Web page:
Metroparks Toledo’s Treehouse Village

4. Tuck In, Treetop Style

Metroparks Toledo’s Treehouse Village offers an elevated cabin camping experience. 

Glamping is done with a bird’s-eye view — literally — at Cannaley Treehouse Village in Metroparks Toledo’s Oak Openings Preserve in northwest Ohio.

Tucked into the tree canopies, up 10 to 16 feet, are five treehouse getaways. A system of boardwalks connects two treehouses built for a couple of guests, a six-person treehouse and accessible six- and four-person accommodations with a ramp. Or, bring a tent and set up on one of the three platforms with hammocks (reservations required).

The nights are quiet and dark — though you’ll hear the rustling scampers of racoons, deer, squirrels and other woodland creatures. Look up for a starry show and — don’t worry — you won’t trip your way through the boardwalks at night since they are lit. 

Metroparks spokesperson Scott Carpenter booked a stay with his wife and grandson on a quiet night in February when temperatures were below zero. “It was toasty warm in the treehouse,” he says, adding that the sky was crystal clear. “It was an adventure, and there is a feeling of being secluded but you’re close to town.”

Each treehouse is equipped with heat and air conditioning, electricity, a refrigerator and microwave and a grill. Bring your own bedding and cooking utensils. The park provides wood for the generous communal firepit, which is surrounded by swinging benches. A crow’s nest offers a spot for birdwatching, taking in views — or just allowing your mind to wander. 

Nearby are three lakes for fishing, 50 miles of hiking trails, a 12-mile mountain bike trail and a skills course for all ages with obstacles you might encounter on the trail. “It creates an active, unique area in the park,” Carpenter relates, noting that it’s the country’s first public treehouse village, open since 2020.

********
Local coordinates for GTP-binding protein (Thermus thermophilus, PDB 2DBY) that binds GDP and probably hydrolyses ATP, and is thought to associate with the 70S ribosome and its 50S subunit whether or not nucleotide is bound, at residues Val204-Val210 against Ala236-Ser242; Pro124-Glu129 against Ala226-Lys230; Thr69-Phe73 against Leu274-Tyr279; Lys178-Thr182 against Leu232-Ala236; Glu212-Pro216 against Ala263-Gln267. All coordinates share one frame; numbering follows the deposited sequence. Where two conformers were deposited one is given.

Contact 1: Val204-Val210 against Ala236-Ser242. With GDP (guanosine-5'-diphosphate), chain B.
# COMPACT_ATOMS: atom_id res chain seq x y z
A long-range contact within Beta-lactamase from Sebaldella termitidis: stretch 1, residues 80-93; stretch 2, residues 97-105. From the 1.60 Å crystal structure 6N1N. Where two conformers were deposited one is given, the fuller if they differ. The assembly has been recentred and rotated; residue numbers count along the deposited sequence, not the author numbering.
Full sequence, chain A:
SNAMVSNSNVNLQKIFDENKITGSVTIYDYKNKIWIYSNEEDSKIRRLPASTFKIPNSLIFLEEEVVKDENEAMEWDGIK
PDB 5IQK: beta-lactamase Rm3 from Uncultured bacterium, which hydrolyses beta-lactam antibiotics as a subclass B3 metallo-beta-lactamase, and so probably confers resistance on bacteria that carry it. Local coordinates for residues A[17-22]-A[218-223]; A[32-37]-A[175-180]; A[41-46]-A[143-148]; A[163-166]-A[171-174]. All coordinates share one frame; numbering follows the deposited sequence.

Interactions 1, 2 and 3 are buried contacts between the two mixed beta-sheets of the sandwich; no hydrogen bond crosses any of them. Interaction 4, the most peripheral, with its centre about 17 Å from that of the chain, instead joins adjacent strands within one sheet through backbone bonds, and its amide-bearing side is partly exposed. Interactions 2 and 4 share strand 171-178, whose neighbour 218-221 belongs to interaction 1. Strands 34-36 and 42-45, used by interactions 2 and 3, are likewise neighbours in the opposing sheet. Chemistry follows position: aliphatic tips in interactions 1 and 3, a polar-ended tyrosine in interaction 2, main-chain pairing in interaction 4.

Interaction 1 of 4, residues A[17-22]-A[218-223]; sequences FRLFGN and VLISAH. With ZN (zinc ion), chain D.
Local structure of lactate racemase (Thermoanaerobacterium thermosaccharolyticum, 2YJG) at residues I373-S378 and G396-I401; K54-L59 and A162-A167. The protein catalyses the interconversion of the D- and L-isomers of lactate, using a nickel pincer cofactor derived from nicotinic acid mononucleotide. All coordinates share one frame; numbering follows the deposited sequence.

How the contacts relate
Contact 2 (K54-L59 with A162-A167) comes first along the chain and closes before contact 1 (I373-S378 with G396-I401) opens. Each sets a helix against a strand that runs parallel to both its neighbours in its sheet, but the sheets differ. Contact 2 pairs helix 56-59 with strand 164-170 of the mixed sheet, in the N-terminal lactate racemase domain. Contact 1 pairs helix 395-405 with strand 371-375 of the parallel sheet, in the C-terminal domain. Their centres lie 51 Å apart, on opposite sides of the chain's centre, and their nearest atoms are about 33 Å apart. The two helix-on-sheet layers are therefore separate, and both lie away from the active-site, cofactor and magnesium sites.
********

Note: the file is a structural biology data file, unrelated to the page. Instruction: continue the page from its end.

A short walk beyond the park entrance is Heavy, a nanobrewery and coffee shop with entertainment on weekends. 

If you plan to go, think ahead. On weekends, treehouses are booked up to a year out, though availability opens up during the week and cancellations occur if you can manage a last-minute getaway. Carpenter advises following the Treehouse Village Facebook page, where they post openings. Also, reservations can be booked online.  Rates range from $125 to $250 a night for the treehouses; the tent platforms are $30 a night.

Monday Movies, Erie, Pennsylvania

5. See the Stars

Skip the air-conditioned theater and see a flick in the fresh air. Here are three venues to try.

Movies by the River: Wednesday is free movie night at Huron Basin & Amphitheater in northwest Ohio, beginning July 12 through Aug. 9 at dusk. From Minions: The Rise of Gru to Clifford, a menu of family-friendly flicks for the young and young at heart activate the community’s waterfront gathering place.

Kelleys Island Film Fest: Check out box office favorites at Ohio’s Kelleys Island Ball Field off Addison Street. Back-to-back shows start just before sundown and continue with a later showing on both July 22 and 23.

Monday Movies: Twice monthly, gather in Perry Square in Erie, Pennsylvania, for Monday Movies. What to expect? The family-friendly event includes a different food truck or two per showing, along with a brewery tent.